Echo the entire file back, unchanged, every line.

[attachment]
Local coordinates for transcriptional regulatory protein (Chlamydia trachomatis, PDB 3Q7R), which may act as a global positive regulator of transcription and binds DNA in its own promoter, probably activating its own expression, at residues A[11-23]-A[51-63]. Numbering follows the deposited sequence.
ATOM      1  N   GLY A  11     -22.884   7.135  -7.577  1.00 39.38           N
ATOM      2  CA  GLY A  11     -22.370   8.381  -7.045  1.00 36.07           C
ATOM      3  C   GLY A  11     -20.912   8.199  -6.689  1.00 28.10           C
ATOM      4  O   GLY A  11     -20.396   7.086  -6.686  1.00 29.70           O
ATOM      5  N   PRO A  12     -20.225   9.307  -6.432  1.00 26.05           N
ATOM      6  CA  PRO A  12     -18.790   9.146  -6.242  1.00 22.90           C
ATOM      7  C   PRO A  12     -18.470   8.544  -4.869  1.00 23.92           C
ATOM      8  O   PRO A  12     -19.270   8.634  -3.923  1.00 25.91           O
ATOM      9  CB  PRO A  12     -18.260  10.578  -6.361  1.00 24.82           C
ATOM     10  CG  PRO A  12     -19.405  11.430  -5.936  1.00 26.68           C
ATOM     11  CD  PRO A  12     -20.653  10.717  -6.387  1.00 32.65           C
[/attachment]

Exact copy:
Local coordinates for transcriptional regulatory protein (Chlamydia trachomatis, PDB 3Q7R), which may act as a global positive regulator of transcription and binds DNA in its own promoter, probably activating its own expression, at residues A[11-23]-A[51-63]. Numbering follows the deposited sequence.
ATOM      1  N   GLY A  11     -22.884   7.135  -7.577  1.00 39.38           N
ATOM      2  CA  GLY A  11     -22.370   8.381  -7.045  1.00 36.07           C
ATOM      3  C   GLY A  11     -20.912   8.199  -6.689  1.00 28.10           C
ATOM      4  O   GLY A  11     -20.396   7.086  -6.686  1.00 29.70           O
ATOM      5  N   PRO A  12     -20.225   9.307  -6.432  1.00 26.05           N
ATOM      6  CA  PRO A  12     -18.790   9.146  -6.242  1.00 22.90           C
ATOM      7  C   PRO A  12     -18.470   8.544  -4.869  1.00 23.92           C
ATOM      8  O   PRO A  12     -19.270   8.634  -3.923  1.00 25.91           O
ATOM      9  CB  PRO A  12     -18.260  10.578  -6.361  1.00 24.82           C
ATOM     10  CG  PRO A  12     -19.405  11.430  -5.936  1.00 26.68           C
ATOM     11  CD  PRO A  12     -20.653  10.717  -6.387  1.00 32.65           C